Nasi Ulam (Malay Fresh Herb Rice Salad)
Updated: Feb 11
Nasi Ulam is a delicious and healthy Malay dish made up of steamed rice, herbs, crunchy vegetables and salty aromatics. Herbs used are commonly found in traditional Malay and Indonesian cooking. Today, Nasi Ulam has been helmed a "Peranakan" dish however I'd argue that Peranakan dish does get it's original roots from Malay cuisine right? :)
In case you are still not convinced to try this dish - the traditional herbs used in this recipe has a whole bunch of health benefits, and nothing brings it out better than eating it raw. Think of Nasi Ulam as a "rice salad" - what's not to love?
Most of the herbs can be found in your local supermarket. And please don't stress if you don't have 100% of what's in this recipe. Get creative and add whatever you have at hand! Or if you are like me, invest in buying the plants for year-long access to these magical herbs! I have an excellent seller who supplies me with these herbs - reach out if you are keen for the contact (in Singapore).
Anyway, enjoy the slow and therapeutic process of chopping and stirring with this almost no-cook recipe!
Recipe feeds 4 persons. 40 minutes prep time, total "cook" time 50-55 minutes.
Aromatics - Set aside for frying/toasting
1/3 cup dried shrimp, soaked and pounded to fine powder
1/2 cup shredded coconut
1/2 cup salted fish, finely chopped
6 shallots, finely chopped
1 teaspoon belachan
Herbs & roots - Finely chop
6 betel leaves/ daun kadok
1/3 cup Thai basil
1/3 cup mint
1/3 cup Vietnamese mint/ daun kesom (used to make Assam Pedas)
4 kaffir lime leaves
1 bunch ulam raja leaves
1 stick lemongrass, white part only
1 cm knob of fresh turmeric
2 garlic cloves
1cm knob galangal
2 chili padi
1 cup long beans, chopped
Combine and mix
2-3 cups of day-old rice
1 teaspoon salt
1 teaspoon sugar
Black and white pepper
1. Prepare the salty aromatics.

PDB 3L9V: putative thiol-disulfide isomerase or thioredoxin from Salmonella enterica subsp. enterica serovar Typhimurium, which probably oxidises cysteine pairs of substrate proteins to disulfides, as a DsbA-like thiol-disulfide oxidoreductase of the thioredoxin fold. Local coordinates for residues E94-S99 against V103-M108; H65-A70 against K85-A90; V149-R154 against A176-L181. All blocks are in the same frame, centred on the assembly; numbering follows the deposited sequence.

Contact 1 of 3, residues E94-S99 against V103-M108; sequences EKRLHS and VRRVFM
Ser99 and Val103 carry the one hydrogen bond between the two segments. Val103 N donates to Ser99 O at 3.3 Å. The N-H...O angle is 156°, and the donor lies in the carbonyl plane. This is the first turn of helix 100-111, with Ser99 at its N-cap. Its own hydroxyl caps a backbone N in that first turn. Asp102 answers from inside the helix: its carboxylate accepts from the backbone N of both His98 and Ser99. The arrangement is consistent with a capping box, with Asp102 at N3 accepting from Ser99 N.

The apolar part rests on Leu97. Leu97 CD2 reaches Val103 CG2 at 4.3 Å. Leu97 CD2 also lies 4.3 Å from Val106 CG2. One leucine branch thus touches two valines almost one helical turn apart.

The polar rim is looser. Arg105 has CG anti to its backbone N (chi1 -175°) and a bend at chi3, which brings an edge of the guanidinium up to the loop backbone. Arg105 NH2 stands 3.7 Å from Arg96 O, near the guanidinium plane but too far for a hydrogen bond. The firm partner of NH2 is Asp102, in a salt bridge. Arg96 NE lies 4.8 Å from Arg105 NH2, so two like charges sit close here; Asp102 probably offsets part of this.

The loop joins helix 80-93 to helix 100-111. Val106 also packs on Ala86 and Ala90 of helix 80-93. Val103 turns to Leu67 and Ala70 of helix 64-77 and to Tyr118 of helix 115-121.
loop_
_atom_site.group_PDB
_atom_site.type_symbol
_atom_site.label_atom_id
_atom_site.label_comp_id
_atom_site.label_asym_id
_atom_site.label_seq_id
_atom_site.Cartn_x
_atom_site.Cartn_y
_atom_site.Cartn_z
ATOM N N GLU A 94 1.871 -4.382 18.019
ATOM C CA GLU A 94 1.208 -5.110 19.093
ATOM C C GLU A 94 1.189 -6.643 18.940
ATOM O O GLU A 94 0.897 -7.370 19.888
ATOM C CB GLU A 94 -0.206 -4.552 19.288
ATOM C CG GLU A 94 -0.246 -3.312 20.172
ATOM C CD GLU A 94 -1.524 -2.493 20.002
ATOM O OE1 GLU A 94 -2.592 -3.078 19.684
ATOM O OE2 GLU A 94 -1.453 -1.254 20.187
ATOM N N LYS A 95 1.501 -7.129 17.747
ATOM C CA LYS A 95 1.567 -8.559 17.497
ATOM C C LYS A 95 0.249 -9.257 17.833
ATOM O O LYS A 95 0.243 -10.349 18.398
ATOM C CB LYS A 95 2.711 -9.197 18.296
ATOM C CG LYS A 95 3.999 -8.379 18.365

Dried shrimp & belachan - Soak 1/3 cup dried shrimp in warm water and pound into a powder in a mortar and pestle. Add 1 teaspoon belachan and pound as well. Quickly dry fry on medium heat until flavours are released. Set aside for later.
Salted fish - Finely chop and dry fry on medium heat until flavours are released. Set aside for later.
2. Prepare the earthy ingredients.
Finely chop 1 stick lemongrass (white part only), 1cm knob of fresh turmeric, 2 garlic cloves, 1cm knob galangal & 2 chili padi. Set aside for later.
Finely chop 6 shallots and shallow fry with 1 tablespoon vegetable oil. Once golden brown, remove from oil and set aside for later.
Dry fry 1/2 cup shredded coconut until golden brown. Set aside for later.
Finely chop 1 cup of long beans.
3. Prepare the fresh herbs.
Finely chop up your fresh herbs such as 6 betel leaves/ daun kadok, 1/3 cup Thai basil, 1/3 cup mint, 1/3 cup Vietnamese mint/ daun kesom (used to make Assam Pedas), 4 kaffir lime leaves, 1 bunch ulam raja leaves.
TIP: Place the largest leaf you have and gently layer on all other leaves into it. Roll it up tightly and chop finely. This method ensures a neat and easy way of chopping herbs of all sizes. You may need to do this a few times.
TIP: Do not stress if you do not have all the herbs! Use what you have such as commonly found parsley and coriander.
4. MIX IT UP!!
Gently mix up your ingredients IN LAYERS.
Follow these steps, mixing gently in between steps - In a large mixing bowl, add rice + long beans + salty aromatics + earthy root ingredients + shredded coconut + herbs + salt, sugar, pepper + garnish with fried shallots
TIP: Make sure your rice is cooled down to room temperature or it will cook the fresh herbs. We do not want cooked fresh herbs as it will reduce the health benefits and also reduce the deep flavours.
5. Serve at room temperature with whatever sides you like!
ALY'S COOKING TIPS
I will not begin to be an expert in this dish, but I know that some of the herbs found here can be quite tricky to get especially if you are out of Southeast Asia. My advice is to "not sweat the small stuff". If you have the majority of the salty aromatics, most of the roots and unable to find all the herbs... use whatever you have. It can be as simple as just Thai Basil, Coriander, Mint and Kaffir Lime leaves. I promise everything together will carry on the flavour :)
Use rice that has cooled down to room temperature. Remember that this is a rice salad. Hot rice will force the gentle herbs to cook and really change the overall flavours. So remember to never heat this dish up ok!
This dish is a umami flavour bomb and can be served on it's own or with whatever fixins' you have. It's honestly the perfect party food - prep beforehand, cook rice days ahead and mix when your guests arrive! Serious table wow factor!